By Luis Angel Reglero
Kyiv, May 22 (EFE).- For over a month, Emiliya has been trying to recover the body of her husband, who died in the war. She is just one of the many other women and mothers of Ukrainian soldiers who are looking for their husbands or sons who were sent to the front to fight the invading Russian forces.
For help with her search, she heads to the headquarters of the Soldiers’ Mothers Committee in Kyiv in the hopes that “they can bring back the body of my husband and all the other Ukrainians” who have perished since Russia invaded in late February.
Dressed in the colors of Ukraine’s flag, the 37-year-old goes to the committee’s building near Kyiv’s main Maidan (‘Independence’) Square, a symbol of the many social struggles Ukraine has seen throughout its history.
She says she hopes to retrieve her husband’s remains for her daughter, Valeria, to be able to visit a site where her father can rest in peace.
Emiliya knows her husband, Vadym Hubanov, died on April 17 in a Russian attack near Luhansk in eastern Ukraine, in which some 20 other soldiers from the 16th battalion of the Ukrainian forces were killed. Still, she has received hardly any information of his body’s whereabouts.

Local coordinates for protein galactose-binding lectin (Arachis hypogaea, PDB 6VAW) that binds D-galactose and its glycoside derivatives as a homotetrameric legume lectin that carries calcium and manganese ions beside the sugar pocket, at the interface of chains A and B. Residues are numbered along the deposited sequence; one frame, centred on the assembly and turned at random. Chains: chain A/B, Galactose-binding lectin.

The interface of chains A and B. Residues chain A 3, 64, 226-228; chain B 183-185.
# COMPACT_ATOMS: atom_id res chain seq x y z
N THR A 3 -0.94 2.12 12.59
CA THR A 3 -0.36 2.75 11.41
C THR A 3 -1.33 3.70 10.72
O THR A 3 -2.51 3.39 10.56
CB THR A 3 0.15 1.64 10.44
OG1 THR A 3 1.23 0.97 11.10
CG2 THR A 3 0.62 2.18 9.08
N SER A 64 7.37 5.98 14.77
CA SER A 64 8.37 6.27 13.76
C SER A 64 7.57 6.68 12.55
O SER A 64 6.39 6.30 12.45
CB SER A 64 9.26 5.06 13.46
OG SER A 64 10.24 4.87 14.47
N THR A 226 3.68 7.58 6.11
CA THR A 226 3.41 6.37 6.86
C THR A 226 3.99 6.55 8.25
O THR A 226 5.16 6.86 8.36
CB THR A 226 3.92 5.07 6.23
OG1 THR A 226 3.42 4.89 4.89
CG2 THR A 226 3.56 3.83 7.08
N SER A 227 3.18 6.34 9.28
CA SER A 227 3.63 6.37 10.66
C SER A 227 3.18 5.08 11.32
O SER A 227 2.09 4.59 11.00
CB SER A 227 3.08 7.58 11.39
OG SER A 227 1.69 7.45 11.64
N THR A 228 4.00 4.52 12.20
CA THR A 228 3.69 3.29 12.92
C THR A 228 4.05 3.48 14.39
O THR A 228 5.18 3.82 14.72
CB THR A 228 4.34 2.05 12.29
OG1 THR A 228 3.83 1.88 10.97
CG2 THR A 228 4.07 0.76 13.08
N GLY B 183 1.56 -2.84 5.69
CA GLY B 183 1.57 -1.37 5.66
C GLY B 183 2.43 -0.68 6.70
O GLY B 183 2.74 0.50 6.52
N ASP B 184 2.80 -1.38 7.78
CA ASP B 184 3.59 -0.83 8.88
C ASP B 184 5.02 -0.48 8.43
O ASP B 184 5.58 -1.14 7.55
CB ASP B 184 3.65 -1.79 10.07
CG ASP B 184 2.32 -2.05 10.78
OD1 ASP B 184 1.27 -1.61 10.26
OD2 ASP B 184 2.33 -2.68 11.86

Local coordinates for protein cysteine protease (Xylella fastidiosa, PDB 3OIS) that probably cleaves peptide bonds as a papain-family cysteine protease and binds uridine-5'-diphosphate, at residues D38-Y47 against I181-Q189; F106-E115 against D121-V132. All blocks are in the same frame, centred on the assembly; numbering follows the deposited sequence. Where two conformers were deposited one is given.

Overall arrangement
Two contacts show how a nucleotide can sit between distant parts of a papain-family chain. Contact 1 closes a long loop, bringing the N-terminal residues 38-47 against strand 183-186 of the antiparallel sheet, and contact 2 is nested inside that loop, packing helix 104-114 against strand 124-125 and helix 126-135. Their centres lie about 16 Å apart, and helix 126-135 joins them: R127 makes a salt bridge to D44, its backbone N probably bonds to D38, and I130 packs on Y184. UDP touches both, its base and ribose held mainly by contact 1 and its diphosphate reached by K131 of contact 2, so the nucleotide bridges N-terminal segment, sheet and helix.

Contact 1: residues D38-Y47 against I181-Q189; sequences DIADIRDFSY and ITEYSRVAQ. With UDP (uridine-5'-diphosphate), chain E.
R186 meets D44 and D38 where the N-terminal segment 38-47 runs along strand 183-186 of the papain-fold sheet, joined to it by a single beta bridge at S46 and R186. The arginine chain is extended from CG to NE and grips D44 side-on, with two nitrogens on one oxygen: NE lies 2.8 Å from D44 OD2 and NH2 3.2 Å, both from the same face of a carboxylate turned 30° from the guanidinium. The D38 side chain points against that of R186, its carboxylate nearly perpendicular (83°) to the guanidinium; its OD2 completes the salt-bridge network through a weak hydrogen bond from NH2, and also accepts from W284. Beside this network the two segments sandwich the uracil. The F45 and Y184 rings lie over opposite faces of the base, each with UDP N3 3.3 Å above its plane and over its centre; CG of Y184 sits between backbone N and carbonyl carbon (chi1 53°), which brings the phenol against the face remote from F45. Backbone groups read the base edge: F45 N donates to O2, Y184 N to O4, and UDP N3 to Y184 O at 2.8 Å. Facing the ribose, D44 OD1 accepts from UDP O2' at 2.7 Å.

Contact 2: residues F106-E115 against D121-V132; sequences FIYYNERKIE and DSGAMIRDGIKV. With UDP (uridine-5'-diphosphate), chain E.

“My husband is a Ukrainian hero,” she says.
Trying to trace her son’s fate, Alla shows the committee a photo of Oleksiy, 31.
This 53-year-old mother has not heard from her son since May 17.
Oleksiy was initially assigned to checkpoints, but then the Territorial Defense of the Armed Forces of Ukraine deployed him to the front with the Dnipro battalion.
She knows that 26 Ukrainians died in a Russian attack, including a man who died in his father’s arms during a bombing, but she has not heard anything of her son’s whereabouts.
Valentyna Vasylivna, in charge of the committee made up of around 200 women, explains to Efe that she has been helping women whose loved ones have been deployed to various wars in the past three decades.
The 70-year-old says many women call every day, offering help in any way they can.
Vasylivna adds that the committee depends on donations since they lack institutional support.
Iryna Zinchenko, 56, adds that in spite of this, they help in any way they can, including helping those who lost their homes, evacuating those who need to leave war zones, and rebuilding homes and hospitals.
Italy, France, the Czech Republic and Dubai are some of the countries from which they receive expressions of support, she says.
Every little helps for these women helping mothers and wives at this most desperate time, because it is important that “we are united,” she says. EFE